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OBJECTIVE: To evaluate CD4 cell count-driven strategies for the initiation of highly active antiretroviral therapy (HAART) in terms of the reduction of the incidence of AIDS-defining events in resource-poor settings. METHODS: Data from the Amsterdam Cohort Study on HIV infection and AIDS were used to estimate the hazard of AIDS in untreated HIV-1 infection and after initiation of HAART, respectively, conditional on CD4 cell count. Different strategies for initiating therapy were compared by calculating the expected HAART administration rate and 1-year cumulative AIDS incidence in three different population settings, varying in the stage of HIV-1 infection at the time of presentation. RESULTS: Among 695 HIV-1-infected cohort participants, the 1-year AIDS incidence density (ID) ranged from 3.2 per 100 person-years for CD4 cell counts 600-700 cells/mm3, to 31.9 per 100 person-years for CD4 cell counts 100-200 cells/mm3 and 77.9 per 100 person-years for CD4 cell counts below 100 cells/mm3. Upon initiation of HAART, the ID in the lowest CD4 strata declined to 13.3 and 16.3 per 100 person-years, respectively. Extrapolated to developing countries, supply of HAART to patients presenting with HIV-1 infection below 200 CD4 cells/mm3 is expected to give an administration rate of 67%, while the AIDS incidence will drop from over 30% to almost 10%. CONCLUSIONS: Introduction of HAART in populations with advanced HIV-1 infection can accomplish a threefold reduction of the AIDS incidence when HAART is administered to patients with CD4 cell counts below 200 cells/mm3. In a hospital-based setting in resource-poor environments this ensures an efficient treatment allocation.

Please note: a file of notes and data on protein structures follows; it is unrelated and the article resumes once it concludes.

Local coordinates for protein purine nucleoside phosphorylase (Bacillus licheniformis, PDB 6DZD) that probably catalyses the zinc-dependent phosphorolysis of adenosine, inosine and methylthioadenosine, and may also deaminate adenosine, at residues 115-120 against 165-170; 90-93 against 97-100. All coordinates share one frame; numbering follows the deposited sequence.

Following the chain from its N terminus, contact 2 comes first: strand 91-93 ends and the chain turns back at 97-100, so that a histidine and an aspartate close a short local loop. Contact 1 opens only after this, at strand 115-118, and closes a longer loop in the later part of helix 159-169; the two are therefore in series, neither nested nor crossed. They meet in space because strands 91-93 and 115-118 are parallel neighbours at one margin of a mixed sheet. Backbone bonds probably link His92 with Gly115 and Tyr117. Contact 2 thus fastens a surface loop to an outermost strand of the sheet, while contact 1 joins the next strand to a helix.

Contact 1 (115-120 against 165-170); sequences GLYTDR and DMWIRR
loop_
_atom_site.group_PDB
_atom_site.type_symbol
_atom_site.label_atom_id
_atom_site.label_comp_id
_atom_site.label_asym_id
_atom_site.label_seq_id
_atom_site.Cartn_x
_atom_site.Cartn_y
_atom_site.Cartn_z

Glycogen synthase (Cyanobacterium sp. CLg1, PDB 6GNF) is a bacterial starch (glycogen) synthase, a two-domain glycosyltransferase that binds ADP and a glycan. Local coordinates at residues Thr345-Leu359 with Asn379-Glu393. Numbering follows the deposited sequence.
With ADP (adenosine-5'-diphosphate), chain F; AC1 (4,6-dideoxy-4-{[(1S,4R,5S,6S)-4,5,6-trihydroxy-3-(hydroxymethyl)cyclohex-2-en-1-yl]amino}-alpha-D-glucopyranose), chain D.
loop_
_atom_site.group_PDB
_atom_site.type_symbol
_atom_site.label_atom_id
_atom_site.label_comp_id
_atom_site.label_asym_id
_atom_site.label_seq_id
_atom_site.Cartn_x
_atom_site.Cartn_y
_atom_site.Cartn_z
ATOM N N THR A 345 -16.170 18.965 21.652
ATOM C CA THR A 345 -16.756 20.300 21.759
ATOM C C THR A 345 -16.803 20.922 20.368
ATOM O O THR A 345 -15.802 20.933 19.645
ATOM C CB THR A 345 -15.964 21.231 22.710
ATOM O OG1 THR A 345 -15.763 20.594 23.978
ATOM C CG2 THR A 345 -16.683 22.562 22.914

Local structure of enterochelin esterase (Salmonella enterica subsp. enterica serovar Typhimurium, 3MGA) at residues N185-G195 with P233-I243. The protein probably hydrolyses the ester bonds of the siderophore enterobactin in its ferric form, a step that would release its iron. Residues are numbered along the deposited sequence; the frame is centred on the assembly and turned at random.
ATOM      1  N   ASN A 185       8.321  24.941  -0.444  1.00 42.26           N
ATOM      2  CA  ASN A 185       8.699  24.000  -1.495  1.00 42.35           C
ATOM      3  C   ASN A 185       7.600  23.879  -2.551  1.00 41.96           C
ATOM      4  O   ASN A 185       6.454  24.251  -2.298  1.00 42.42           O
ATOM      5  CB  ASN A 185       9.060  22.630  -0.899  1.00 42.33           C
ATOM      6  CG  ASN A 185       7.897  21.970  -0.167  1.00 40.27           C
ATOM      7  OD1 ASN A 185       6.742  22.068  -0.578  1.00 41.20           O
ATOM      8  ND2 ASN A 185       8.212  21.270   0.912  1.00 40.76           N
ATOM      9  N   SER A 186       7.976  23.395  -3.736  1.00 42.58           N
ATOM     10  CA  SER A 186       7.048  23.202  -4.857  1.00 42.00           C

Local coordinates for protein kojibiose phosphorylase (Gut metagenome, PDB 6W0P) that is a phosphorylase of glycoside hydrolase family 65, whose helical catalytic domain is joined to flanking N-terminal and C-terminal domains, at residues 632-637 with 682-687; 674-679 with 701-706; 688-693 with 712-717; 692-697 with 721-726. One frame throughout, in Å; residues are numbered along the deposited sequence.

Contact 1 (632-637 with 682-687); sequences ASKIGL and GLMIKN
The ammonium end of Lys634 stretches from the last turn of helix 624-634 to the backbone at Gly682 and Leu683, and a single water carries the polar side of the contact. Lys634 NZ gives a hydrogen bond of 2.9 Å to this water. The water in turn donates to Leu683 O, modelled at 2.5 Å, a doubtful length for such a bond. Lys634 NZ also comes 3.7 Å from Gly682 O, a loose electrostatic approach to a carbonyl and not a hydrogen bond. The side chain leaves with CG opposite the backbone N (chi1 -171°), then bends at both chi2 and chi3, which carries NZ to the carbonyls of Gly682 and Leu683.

Type

Journal article

Journal

Antiviral therapy

Publication Date

02/2003

Volume

8

Pages

43 - 50

Addresses

Department of Human Retrovirology, Academic Medical Center, University of Amsterdam, The Netherlands.

Keywords

Humans, HIV Infections, CD4 Lymphocyte Count, Immunosuppression, Antiretroviral Therapy, Highly Active, Incidence, Cohort Studies, Homosexuality, Male, Models, Biological, Time Factors, Developing Countries, Medically Underserved Area, Male